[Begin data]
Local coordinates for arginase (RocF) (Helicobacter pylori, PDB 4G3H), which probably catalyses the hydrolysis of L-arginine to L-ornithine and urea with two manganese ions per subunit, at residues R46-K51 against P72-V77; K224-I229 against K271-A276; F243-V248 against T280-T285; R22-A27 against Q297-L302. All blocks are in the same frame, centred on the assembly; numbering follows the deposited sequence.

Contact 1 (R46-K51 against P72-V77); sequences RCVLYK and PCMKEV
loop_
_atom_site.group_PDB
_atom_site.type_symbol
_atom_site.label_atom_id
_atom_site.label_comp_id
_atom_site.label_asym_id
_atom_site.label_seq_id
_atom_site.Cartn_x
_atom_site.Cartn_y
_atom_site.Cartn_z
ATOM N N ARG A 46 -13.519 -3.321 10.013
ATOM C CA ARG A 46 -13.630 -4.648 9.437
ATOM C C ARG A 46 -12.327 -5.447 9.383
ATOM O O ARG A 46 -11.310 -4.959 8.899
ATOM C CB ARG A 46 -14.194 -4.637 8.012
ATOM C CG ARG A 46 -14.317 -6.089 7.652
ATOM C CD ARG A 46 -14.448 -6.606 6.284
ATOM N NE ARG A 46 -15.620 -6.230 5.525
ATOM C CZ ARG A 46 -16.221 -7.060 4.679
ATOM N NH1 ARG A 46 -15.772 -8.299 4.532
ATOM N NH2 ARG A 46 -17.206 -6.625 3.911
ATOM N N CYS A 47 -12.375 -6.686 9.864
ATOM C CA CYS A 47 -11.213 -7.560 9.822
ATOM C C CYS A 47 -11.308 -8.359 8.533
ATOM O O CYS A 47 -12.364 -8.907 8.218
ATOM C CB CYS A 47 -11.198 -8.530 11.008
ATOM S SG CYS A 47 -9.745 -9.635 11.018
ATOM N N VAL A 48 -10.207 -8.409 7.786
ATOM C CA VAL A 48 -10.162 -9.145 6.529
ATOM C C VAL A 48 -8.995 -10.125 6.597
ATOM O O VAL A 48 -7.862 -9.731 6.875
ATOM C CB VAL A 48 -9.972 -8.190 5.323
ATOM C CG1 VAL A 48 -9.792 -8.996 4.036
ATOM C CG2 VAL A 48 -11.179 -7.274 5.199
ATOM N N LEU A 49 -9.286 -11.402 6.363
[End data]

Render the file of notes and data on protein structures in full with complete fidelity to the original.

Local coordinates for arginase (RocF) (Helicobacter pylori, PDB 4G3H), which probably catalyses the hydrolysis of L-arginine to L-ornithine and urea with two manganese ions per subunit, at residues R46-K51 against P72-V77; K224-I229 against K271-A276; F243-V248 against T280-T285; R22-A27 against Q297-L302. All blocks are in the same frame, centred on the assembly; numbering follows the deposited sequence.

Contact 1 (R46-K51 against P72-V77); sequences RCVLYK and PCMKEV
loop_
_atom_site.group_PDB
_atom_site.type_symbol
_atom_site.label_atom_id
_atom_site.label_comp_id
_atom_site.label_asym_id
_atom_site.label_seq_id
_atom_site.Cartn_x
_atom_site.Cartn_y
_atom_site.Cartn_z
ATOM N N ARG A 46 -13.519 -3.321 10.013
ATOM C CA ARG A 46 -13.630 -4.648 9.437
ATOM C C ARG A 46 -12.327 -5.447 9.383
ATOM O O ARG A 46 -11.310 -4.959 8.899
ATOM C CB ARG A 46 -14.194 -4.637 8.012
ATOM C CG ARG A 46 -14.317 -6.089 7.652
ATOM C CD ARG A 46 -14.448 -6.606 6.284
ATOM N NE ARG A 46 -15.620 -6.230 5.525
ATOM C CZ ARG A 46 -16.221 -7.060 4.679
ATOM N NH1 ARG A 46 -15.772 -8.299 4.532
ATOM N NH2 ARG A 46 -17.206 -6.625 3.911
ATOM N N CYS A 47 -12.375 -6.686 9.864
ATOM C CA CYS A 47 -11.213 -7.560 9.822
ATOM C C CYS A 47 -11.308 -8.359 8.533
ATOM O O CYS A 47 -12.364 -8.907 8.218
ATOM C CB CYS A 47 -11.198 -8.530 11.008
ATOM S SG CYS A 47 -9.745 -9.635 11.018
ATOM N N VAL A 48 -10.207 -8.409 7.786
ATOM C CA VAL A 48 -10.162 -9.145 6.529
ATOM C C VAL A 48 -8.995 -10.125 6.597
ATOM O O VAL A 48 -7.862 -9.731 6.875
ATOM C CB VAL A 48 -9.972 -8.190 5.323
ATOM C CG1 VAL A 48 -9.792 -8.996 4.036
ATOM C CG2 VAL A 48 -11.179 -7.274 5.199
ATOM N N LEU A 49 -9.286 -11.402 6.363